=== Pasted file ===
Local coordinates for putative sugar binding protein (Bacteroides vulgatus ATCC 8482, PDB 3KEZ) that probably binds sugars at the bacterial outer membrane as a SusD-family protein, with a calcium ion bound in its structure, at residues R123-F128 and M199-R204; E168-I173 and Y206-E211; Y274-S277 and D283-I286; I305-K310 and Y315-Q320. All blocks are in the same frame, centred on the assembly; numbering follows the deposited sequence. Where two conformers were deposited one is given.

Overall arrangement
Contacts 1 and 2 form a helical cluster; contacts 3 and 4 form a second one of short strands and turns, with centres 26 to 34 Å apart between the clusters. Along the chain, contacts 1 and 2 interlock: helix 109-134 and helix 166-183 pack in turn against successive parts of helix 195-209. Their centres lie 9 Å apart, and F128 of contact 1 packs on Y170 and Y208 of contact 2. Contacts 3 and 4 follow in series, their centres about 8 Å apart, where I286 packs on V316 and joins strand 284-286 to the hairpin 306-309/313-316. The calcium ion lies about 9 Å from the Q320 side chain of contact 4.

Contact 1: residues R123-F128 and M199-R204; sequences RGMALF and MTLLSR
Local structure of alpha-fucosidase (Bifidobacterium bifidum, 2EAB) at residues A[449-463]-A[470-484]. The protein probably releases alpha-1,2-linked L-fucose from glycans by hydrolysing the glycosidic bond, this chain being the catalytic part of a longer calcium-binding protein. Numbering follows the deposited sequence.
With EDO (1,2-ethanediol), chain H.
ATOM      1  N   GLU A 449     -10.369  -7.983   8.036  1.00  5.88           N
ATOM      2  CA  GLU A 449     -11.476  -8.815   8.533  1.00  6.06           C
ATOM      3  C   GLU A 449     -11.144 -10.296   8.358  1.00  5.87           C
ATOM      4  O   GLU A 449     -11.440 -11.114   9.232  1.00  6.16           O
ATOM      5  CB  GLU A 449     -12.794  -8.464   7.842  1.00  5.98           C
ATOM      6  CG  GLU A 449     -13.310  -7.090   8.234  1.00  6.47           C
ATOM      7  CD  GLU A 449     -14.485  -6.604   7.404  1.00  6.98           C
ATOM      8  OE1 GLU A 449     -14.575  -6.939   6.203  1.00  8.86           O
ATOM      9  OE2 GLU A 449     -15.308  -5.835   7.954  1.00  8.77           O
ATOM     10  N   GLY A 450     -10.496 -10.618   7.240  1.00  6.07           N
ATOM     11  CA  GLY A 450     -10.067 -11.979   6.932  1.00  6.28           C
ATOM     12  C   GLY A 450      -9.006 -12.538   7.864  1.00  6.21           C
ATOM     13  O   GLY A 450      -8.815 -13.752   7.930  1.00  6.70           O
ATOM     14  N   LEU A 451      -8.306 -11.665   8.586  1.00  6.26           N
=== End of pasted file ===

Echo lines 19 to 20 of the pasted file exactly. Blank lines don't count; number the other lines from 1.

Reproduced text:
ATOM     13  O   GLY A 450      -8.815 -13.752   7.930  1.00  6.70           O
ATOM     14  N   LEU A 451      -8.306 -11.665   8.586  1.00  6.26           N